Chinese scientists claim to have developed a material that may shield missiles from laser defense systems without obstructing the view of their intended target.
The development of laser weapons has increased in the face of an intensifying arms race between the West and China. As a result, the emergence of this weapon could bring new challenges for missile sensors.
Laser weapons that can unleash a beam to divert a homing missile are found on several expensive military equipment, including Air Force One and Apache combat helicopters.
Most of these defense systems can’t shoot down the missile, but they can cause it to lose its target by producing a large and intense glare on its infrared sensor.
But, China has now reportedly created a smart film that is entirely transparent when used on the lens of an infrared sensor but highly effective at shielding dangerous light.
Professor Lu Yuan and his colleagues at the National University of Defense Technology in Hefei designed and developed the smart film, reported SCMP.
The scientists suggested that the film converts into a metallic barrier when the missile senses a laser beam, which may divert most of the beam’s energy.
In an article published on January 10 in the peer-reviewed Journal of Electronic Measurement and Instrumentation, Lu’s group claimed that this phase-change characteristic could shield infrared thermal imaging systems from laser interference.
In lab tests, it was found that the coating could reroute 90% of the laser’s energy away from the sensor. This implies that a blinding glare that almost completely blocks the viewing area of the missile sensor could be reduced to a small bright point.
This energy partially saturates the thermal imager, but because the saturation area is tiny, the thermal imager can still effectively image and observe the target area.
How Did China Develop The New Coating?
The US has also been exploring ways to laser-proof its bombs and missiles. The goal isn’t to make the weaponry “impervious” to ray gun blasts. The shield’s purpose is to delay the laser from burning through the skin of a weapon – five seconds should suffice.
Substances like ceramic can effectively absorb the energy of a beam. However, most coatings only function in a limited range of laser wavelengths. Multiple coating layers can be beneficial but obstruct the missile’s field of view and limit the sensor’s detecting range and precision.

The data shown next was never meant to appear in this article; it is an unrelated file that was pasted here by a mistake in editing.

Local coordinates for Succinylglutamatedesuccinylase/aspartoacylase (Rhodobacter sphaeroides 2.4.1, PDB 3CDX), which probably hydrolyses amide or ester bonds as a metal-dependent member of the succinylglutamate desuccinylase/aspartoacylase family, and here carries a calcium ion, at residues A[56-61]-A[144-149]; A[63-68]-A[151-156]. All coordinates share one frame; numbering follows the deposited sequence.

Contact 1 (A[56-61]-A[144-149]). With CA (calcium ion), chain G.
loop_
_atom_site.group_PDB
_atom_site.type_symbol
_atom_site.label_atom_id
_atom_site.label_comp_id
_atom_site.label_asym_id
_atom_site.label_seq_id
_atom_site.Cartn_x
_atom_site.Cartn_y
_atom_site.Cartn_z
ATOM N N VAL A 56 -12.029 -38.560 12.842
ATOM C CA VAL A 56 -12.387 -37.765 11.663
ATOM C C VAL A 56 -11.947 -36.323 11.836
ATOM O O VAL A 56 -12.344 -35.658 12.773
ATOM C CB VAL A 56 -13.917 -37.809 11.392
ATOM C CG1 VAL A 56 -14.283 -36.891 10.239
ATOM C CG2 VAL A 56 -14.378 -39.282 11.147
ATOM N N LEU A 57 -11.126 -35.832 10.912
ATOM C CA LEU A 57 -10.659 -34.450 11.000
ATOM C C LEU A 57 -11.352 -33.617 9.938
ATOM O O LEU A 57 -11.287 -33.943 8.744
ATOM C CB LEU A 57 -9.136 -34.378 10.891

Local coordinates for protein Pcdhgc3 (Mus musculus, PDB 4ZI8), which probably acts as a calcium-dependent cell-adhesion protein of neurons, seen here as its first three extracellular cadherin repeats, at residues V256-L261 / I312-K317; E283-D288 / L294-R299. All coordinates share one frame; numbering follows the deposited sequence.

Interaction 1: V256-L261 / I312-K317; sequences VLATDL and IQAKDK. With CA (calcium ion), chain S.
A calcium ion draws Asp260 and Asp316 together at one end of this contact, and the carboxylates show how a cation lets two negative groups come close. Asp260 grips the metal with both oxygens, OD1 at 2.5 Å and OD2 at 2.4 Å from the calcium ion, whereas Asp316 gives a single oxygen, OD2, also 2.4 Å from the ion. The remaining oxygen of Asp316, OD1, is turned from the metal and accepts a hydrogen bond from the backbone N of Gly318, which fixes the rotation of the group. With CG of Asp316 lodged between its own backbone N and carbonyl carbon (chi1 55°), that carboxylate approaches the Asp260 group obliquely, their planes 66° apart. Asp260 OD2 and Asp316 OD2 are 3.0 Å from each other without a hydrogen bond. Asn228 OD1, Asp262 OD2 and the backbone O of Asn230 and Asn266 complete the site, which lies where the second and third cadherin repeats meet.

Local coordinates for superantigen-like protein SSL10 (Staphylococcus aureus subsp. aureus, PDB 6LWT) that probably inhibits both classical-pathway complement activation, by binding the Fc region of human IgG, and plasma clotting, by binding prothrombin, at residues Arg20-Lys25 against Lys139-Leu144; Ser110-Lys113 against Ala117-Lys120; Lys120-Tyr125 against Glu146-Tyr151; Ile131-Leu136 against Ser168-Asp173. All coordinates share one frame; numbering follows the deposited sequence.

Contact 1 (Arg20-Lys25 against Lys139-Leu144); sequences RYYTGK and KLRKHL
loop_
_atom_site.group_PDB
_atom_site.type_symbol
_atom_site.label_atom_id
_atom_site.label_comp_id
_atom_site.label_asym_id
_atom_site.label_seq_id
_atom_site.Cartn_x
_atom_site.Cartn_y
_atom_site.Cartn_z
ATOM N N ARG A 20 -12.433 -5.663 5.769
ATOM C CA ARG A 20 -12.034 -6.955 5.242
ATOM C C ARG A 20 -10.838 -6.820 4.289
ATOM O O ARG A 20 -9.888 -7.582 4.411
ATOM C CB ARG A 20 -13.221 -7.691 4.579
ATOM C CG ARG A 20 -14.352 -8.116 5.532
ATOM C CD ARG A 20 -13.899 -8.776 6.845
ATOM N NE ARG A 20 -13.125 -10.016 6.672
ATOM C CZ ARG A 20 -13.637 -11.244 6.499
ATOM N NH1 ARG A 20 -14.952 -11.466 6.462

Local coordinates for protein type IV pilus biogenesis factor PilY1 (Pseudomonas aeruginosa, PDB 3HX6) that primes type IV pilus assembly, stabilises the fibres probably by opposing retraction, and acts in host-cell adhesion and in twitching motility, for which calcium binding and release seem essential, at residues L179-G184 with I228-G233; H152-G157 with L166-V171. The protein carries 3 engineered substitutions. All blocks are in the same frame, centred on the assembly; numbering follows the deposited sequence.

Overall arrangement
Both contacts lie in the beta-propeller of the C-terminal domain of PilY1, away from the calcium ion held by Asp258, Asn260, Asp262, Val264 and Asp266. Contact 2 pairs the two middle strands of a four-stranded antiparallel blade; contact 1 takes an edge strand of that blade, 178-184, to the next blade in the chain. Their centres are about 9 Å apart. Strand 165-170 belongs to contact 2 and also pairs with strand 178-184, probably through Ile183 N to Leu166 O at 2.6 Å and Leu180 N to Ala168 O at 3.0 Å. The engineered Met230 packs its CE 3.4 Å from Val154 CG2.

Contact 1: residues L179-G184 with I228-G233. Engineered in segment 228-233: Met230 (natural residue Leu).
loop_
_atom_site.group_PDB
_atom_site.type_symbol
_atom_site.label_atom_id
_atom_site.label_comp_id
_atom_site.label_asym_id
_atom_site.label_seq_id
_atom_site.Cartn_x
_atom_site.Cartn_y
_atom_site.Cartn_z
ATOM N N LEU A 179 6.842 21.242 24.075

The new coating developed by the Chinese researchers uses vanadium, a silver-like metal found predominantly in China, Russia, and South Africa. Vanadium can alter the coating from transparent and semiconductive to a metallic state that blocks light when heated.
Researchers have already created similar coatings. However, these prototypes’ phase changes were sluggish and unstable since an outside heat source, like electric wires, was used to regulate the temperature.
To address the issue, the Chinese researchers developed a thin vanadium coating on top of a composite built of gallium nitride (GaN). This high-performance semiconductor material is employed in 5G smartphones and other consumer devices.
The Chinese researcher said that the GaN bottom layer could accurately control the temperature of the vanadium film, allowing for a rapid response to a laser danger.
According to a Beijing-based researcher studying laser-proof technology, using a vanadium coating is not a novel concept. Some smart windows have employed similar technology.
However, making it operate in combat under complicated and fast-changing situations remains a significant issue. Nevertheless, the publication has omitted crucial technical information for obvious reasons.
For example, Lu’s team claimed the sensor could still obtain a comprehensive and clear sight of the target while the vanadium shield was activated, but they did not clarify how this was accomplished.
The first step in defeating laser defense systems is reducing the glare’s intensity. Laser pulses can create a series of light spots on the heat image when a missile approaches a target, and these spots alter substantially as the distance closes.
The researcher explains that these disruptions confuse the missile and make it miss its target. The latest breakthrough might significantly improve defending the missiles against laser weapons.